When I heard that Elon Musk and Tesla Motors had to sue the state of New Jersey and then a cascade of subsequent states just to sell cars without going through the antiquated car dealership model, I lost hope for a moment. I felt like not only do we like that vision to create a cleaner and sustainable future, but when forward thinking titans of industry get blocked by ridiculous laws that prop up business as usual I felt defeated. In my wilted state I managed to keep learning, however, and discovered that Musk is winning his battle for alternative delivery methods, even when the various state courts shoot him down. He’s done this by finding workarounds and using whatever means possible. This reversed my mood and encouraged me.
The current model of car dealerships was set up decades ago to make competition with the major car companies difficult. In order to sell new cars you have to first go through a licensed dealership and those have the autonomy to promote whichever cars they want. Dealerships often make more money by selling particular brands and made additional profits from servicing the cars after purchase. Both of these facts put Tesla in an unfair sales position at a conventional dealership because they don’t give incentives to salesmen and their cars require virtually no maintenance. With the additional friction that salesmen don’t particularly understand the electric cars, selling Teslas at conventional dealerships was a losing proposition.
What I failed to understand is that Elon Musk is as sneaky as he is determined. He is not merely trying to create a car to compete in the market, he is trying to create a model that will save the planet from the pollution. This became more clear to me when I learned more about his other business, most notably the Gigafactory and SolarCity. Not only is Musk taking on the daunting challenges of providing enough battery power to fuel a massive fleet of electric cars, he is also providing the clean fuel source, solar power, with innovation and on a scale that it will make a difference.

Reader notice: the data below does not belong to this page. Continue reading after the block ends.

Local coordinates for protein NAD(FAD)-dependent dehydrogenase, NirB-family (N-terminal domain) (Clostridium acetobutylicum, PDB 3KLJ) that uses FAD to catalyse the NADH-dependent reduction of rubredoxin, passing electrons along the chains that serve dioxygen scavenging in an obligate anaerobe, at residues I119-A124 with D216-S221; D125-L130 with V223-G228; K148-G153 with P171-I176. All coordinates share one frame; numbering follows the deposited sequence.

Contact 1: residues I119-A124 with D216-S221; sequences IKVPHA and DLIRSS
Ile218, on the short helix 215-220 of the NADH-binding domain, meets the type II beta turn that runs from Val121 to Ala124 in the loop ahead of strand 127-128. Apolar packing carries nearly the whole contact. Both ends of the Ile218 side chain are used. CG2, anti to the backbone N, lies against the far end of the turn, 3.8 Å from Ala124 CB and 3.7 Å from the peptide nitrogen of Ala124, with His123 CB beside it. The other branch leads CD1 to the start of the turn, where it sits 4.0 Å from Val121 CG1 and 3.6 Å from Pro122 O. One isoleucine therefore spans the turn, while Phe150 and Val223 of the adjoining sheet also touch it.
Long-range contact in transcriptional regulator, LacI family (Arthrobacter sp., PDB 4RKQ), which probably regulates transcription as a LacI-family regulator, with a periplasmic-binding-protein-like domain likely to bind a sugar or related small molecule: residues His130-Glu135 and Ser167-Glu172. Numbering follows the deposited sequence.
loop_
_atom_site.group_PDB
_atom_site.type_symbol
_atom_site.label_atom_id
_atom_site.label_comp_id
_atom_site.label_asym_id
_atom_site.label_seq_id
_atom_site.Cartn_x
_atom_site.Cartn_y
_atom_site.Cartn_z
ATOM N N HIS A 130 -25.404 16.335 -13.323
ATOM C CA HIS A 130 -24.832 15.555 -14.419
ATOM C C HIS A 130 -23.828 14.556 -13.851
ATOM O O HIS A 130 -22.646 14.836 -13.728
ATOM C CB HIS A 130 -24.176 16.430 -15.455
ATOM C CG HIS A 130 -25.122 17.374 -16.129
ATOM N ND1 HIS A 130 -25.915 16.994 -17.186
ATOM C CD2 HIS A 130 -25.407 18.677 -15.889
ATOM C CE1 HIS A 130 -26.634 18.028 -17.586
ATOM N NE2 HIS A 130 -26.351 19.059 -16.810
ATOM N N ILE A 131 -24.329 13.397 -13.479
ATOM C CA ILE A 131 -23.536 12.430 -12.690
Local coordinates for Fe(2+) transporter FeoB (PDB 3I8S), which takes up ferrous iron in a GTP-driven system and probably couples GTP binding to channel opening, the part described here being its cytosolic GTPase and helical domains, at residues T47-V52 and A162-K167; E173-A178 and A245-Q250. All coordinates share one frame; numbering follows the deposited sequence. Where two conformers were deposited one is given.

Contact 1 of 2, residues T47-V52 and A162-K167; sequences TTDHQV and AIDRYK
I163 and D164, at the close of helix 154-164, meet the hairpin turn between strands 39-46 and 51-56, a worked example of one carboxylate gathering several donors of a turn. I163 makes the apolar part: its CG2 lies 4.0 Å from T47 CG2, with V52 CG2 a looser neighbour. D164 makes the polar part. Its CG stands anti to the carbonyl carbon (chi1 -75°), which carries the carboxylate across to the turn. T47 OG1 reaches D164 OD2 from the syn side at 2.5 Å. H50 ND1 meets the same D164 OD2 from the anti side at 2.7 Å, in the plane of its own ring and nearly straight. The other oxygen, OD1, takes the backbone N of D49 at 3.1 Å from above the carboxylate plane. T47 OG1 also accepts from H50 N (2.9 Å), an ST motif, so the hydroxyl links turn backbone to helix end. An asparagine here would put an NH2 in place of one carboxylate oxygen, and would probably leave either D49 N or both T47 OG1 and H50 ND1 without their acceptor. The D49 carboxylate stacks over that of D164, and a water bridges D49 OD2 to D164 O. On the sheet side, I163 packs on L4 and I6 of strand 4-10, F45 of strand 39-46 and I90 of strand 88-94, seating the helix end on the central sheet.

With the Gigafactory, SolarCity and Tesla Motors, Musk is employing vertical integration. A supply strategy where all facets of production are controlled by the same company. This strategy has been dismissed over the years on an economy of scale because suppliers of parts would compete to drive down prices and improve outcomes. But we’ve reached a point in our linear economy where that no longer serves us. Vertical integration promotes a circular economy where there is less waste, which lowers cost and improves reliability.
The Gigafactory is the perfect example of vertical integration and a circular economy. With the Gigafactory, the minerals used to create batteries are brought in via train in raw form, straight from the mines. At the Gigafactory the minerals are processed and then constructed into the batteries. Normally, minerals are mined, then shipped to a processing plant where they are refined, then sent to plant where they are manufactured and then packaged. Then they are shipped again where the packaging must be removed and the batteries must be configured to the packs necessary for the products. This is wasteful and expensive. By bringing the ore straight to the Gigafactory, Musk estimates that they can immediately reduced the cost of the expensive fuel delivery system by 20 percent. This becomes significant when we understand that it is the main cost of the Tesla cars. Additionally, the are creating batteries that go with solar power, which will allow installations from SolarCity to be less expensive and more efficient.
Ultimately, the Gigafactory can make Tesla Motors and SolarCity more effective and less expensive as Elon Musk works to overcome the entrenched obstacles created by old vertical economic models that have no regard for our environment. It’s maddening that these obstacles exist when the world needs all hands on deck to overcome our environmental challenges. But it’s encouraging that there are people like Elon Musk who are willing to take on the establishment as well as outsmart them.
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